This article was provided by one of my mentors, Dr. Glen Albaugh.

Being present and centered is characterized by an ability to focus with clear attention and vivid awareness – to fully experience the moment. PGA Tour players know the importance of being in the present to ensure that they play one shot at a time, refocus after missed shots and manage streams of negative thoughts and emotions.

Tour players are always playing under plenty of performance pressure, and they know that being present and centered must be an integral part of their preparation. You may have an important event coming up in the near future, too. It may not be on the PGA Tour, although your club championship, a big business golf date, or just your regular Wednesday and Saturday Nassau, can offer up plenty of pressure. They are opportunities for you to learn more about the value of staying present centered.

While each of us when confronted with pressure situations are tempted to live in the past or the future, being in the present is the ideal. Where do you spend most of your time? Do past memories of similar golfing events affect your performance? Do you become anxious about the future, consumed with the possibilities of impending disaster? Or are you able to be in the present, tuned into the here and now?

Your best performance happens in the present, when you are fully engaged. Focusing on what is before you in the moment, is expansive. Your body is relaxed and ready for action. Your mind is connected to what is happening right now. All of your senses are dedicated to the present.

While no one can expect to stay in the present 100% of the time, when you find yourself future tripping, or falling back into the past, you can get back to the present. A present time awareness state is where execution for each shot begins. It’s where emotions are managed, strategies are made, all senses are engaged and your most brilliant plays are possible.

Techniques to stay more present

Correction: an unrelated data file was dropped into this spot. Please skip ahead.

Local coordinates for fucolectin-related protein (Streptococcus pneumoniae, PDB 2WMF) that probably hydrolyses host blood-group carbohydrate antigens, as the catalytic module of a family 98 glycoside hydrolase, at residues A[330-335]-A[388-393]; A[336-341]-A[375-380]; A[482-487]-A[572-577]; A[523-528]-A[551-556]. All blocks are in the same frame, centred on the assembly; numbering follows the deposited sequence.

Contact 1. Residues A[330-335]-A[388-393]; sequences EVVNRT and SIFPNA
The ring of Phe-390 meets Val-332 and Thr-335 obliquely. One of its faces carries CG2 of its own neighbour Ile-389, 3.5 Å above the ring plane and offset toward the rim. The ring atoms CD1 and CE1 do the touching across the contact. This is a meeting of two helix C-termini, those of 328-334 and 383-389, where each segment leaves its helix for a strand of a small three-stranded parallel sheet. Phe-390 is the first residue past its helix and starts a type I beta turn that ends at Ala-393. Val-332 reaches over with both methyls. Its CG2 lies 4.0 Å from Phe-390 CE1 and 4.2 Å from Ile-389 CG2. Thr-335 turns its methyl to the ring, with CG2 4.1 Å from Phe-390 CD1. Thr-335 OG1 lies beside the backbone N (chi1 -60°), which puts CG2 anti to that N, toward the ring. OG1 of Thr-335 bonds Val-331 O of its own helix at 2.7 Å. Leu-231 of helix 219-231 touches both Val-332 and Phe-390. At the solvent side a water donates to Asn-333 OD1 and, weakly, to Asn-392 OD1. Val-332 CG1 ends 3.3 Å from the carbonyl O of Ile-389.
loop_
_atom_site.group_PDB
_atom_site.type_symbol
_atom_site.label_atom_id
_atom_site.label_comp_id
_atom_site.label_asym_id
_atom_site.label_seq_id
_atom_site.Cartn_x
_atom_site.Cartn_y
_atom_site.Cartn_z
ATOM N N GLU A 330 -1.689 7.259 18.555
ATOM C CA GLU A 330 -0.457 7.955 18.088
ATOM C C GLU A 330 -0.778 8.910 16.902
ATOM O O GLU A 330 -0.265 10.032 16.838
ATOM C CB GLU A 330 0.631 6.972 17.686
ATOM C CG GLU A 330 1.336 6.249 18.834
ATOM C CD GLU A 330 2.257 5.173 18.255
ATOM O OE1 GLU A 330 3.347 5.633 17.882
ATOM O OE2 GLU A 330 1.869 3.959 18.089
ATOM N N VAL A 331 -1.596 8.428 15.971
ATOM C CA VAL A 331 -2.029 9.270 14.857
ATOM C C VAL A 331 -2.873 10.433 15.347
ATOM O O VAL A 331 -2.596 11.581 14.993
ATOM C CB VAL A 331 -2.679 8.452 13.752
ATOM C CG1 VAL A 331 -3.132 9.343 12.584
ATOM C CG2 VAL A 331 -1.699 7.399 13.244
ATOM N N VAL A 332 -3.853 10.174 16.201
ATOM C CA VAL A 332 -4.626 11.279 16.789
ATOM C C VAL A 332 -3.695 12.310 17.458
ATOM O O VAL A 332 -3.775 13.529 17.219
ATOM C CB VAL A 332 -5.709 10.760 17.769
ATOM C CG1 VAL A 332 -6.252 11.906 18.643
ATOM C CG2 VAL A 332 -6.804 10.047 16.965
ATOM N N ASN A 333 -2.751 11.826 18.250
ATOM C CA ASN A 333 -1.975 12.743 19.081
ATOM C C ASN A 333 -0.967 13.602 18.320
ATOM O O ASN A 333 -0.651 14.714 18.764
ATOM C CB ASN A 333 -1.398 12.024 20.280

A good technique to stay in the present, and one that is used for exactly the same purpose in meditation, is to focus on breathing. When you feel your focus drifting to the past or future, notice your breathing and focus on what you see (the ball and the target). This clears the mind of negative chatter, reduces stress and allows you to be completely focused on your objective. You are living ONLY in the present moment and acting only with your subconscious mind. By learning to be more aware of your senses, you will learn the power of being more connected with reality.

Try another exercise to practice staying in the present:

Ask yourself: “I wonder what my next thought will be?” and notice how long it is before a thought comes in. Practice this, trying to extend the time before a new thought comes in. This improves your ability to stay in the NOW. Another way would be to focus on an object e.g. a golf ball and then notice when your mind drifts away from it. When it does, gently bring it back. Try to practice this daily, each time trying to increase your focus time.

Being present is a skill, one that you can improve every time you go out to play (and off the course too). Staying present will increase your ability to play better under pressure, and it’s a key module in my Ultimate Mental Game Training System.

Photo by Keith Allison